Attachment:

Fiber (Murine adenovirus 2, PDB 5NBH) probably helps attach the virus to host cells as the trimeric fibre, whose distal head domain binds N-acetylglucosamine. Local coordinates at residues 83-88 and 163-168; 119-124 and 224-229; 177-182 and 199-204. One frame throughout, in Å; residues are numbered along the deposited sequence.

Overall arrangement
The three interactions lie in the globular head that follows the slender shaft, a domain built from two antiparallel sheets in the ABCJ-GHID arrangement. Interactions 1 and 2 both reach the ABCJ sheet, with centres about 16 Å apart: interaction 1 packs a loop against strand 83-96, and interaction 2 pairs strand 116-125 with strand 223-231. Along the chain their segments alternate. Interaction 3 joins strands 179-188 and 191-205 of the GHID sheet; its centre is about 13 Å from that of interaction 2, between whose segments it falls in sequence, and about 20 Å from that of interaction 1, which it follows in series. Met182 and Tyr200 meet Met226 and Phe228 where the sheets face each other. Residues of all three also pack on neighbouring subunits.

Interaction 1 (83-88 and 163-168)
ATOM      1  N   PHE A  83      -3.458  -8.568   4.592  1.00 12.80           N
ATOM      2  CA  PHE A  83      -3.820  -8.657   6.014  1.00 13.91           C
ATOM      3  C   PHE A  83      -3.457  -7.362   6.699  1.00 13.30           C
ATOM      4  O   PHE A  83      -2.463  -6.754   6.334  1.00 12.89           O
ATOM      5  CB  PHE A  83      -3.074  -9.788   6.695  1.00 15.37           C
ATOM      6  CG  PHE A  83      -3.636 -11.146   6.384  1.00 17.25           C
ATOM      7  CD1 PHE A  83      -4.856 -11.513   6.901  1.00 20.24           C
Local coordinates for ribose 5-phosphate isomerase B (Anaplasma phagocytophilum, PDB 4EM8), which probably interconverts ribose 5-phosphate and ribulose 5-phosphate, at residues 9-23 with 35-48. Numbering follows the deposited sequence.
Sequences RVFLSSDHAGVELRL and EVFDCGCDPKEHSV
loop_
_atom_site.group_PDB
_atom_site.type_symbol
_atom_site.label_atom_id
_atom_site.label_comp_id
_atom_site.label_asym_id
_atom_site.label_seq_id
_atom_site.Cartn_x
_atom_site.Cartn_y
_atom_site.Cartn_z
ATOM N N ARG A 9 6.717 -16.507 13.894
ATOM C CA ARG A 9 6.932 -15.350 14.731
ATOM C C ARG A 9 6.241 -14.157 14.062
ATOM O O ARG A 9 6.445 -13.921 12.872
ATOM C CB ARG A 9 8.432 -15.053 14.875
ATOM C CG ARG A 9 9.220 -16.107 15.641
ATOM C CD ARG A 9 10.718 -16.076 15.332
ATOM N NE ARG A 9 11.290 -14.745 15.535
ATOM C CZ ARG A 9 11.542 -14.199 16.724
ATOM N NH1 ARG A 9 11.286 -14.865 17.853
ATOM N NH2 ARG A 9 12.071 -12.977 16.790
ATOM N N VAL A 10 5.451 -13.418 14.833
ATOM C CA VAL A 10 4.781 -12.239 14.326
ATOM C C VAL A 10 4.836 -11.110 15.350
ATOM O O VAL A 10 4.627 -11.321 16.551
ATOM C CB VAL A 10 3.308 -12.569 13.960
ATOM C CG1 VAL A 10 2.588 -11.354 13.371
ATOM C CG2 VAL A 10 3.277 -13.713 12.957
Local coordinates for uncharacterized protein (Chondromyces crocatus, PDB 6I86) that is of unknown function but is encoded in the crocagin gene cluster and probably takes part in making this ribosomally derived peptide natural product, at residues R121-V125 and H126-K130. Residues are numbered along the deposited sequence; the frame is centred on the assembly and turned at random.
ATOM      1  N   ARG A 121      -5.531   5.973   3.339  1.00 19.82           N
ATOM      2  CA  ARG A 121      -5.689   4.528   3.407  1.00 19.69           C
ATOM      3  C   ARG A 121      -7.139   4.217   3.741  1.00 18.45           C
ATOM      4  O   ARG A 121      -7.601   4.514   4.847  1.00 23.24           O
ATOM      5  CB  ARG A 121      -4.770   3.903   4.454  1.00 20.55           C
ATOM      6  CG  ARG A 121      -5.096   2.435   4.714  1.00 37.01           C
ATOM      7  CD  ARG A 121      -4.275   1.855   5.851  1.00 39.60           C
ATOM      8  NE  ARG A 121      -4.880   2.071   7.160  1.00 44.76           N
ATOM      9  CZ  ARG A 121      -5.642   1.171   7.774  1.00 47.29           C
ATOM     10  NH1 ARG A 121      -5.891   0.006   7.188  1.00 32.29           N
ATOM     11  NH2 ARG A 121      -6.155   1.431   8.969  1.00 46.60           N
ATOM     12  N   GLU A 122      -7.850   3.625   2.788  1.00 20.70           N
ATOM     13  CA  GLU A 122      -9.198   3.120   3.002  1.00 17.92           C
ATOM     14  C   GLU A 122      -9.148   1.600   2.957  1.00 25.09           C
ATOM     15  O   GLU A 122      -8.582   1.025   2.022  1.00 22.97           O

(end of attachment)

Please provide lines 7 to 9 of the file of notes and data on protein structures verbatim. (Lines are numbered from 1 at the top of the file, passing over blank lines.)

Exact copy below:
ATOM      3  C   PHE A  83      -3.457  -7.362   6.699  1.00 13.30           C
ATOM      4  O   PHE A  83      -2.463  -6.754   6.334  1.00 12.89           O
ATOM      5  CB  PHE A  83      -3.074  -9.788   6.695  1.00 15.37           C